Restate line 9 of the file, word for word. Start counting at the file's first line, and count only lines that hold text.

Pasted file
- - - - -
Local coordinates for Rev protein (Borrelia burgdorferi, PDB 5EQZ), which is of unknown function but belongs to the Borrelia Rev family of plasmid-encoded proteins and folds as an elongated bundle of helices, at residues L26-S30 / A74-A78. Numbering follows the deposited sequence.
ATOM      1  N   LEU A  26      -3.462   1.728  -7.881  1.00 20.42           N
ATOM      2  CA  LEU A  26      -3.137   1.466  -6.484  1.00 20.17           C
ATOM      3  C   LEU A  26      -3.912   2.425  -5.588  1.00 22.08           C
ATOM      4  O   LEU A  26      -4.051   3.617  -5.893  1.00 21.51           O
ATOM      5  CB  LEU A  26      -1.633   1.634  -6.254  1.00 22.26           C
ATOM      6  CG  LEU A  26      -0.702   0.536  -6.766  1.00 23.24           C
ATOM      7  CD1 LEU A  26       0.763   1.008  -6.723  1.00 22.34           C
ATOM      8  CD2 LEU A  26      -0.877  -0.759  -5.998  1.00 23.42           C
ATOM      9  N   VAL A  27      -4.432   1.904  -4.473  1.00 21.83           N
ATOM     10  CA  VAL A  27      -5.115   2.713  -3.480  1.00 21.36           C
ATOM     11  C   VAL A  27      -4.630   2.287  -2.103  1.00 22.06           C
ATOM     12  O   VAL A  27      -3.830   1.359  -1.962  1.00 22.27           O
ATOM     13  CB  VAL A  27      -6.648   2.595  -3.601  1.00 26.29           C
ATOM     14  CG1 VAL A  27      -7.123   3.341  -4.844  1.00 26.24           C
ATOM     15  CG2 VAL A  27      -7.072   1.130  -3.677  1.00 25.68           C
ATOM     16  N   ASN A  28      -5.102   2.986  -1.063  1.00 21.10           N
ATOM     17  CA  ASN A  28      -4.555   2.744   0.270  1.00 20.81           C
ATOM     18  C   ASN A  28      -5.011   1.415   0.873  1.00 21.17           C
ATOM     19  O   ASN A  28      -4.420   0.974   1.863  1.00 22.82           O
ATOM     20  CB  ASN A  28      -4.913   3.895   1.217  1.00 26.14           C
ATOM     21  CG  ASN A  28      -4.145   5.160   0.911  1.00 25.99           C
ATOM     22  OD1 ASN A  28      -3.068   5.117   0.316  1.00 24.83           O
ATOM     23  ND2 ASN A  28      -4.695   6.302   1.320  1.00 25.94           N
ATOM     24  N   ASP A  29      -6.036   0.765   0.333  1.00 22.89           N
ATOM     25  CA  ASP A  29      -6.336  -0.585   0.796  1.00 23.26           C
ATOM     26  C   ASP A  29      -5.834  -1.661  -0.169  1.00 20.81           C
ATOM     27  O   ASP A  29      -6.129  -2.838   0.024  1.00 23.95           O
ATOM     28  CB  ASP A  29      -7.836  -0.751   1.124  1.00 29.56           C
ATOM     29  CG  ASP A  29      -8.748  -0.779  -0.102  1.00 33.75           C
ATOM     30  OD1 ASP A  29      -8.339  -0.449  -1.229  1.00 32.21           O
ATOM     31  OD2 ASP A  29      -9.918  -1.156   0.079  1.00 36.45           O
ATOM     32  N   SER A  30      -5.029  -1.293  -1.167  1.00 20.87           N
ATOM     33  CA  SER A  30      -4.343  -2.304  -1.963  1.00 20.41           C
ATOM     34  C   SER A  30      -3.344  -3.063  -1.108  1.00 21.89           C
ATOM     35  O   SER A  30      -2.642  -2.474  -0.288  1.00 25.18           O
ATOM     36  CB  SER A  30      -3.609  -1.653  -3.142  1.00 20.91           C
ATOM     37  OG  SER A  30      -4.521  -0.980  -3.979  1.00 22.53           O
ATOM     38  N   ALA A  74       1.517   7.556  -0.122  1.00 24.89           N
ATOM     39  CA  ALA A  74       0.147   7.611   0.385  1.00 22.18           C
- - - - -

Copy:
ATOM      8  CD2 LEU A  26      -0.877  -0.759  -5.998  1.00 23.42           C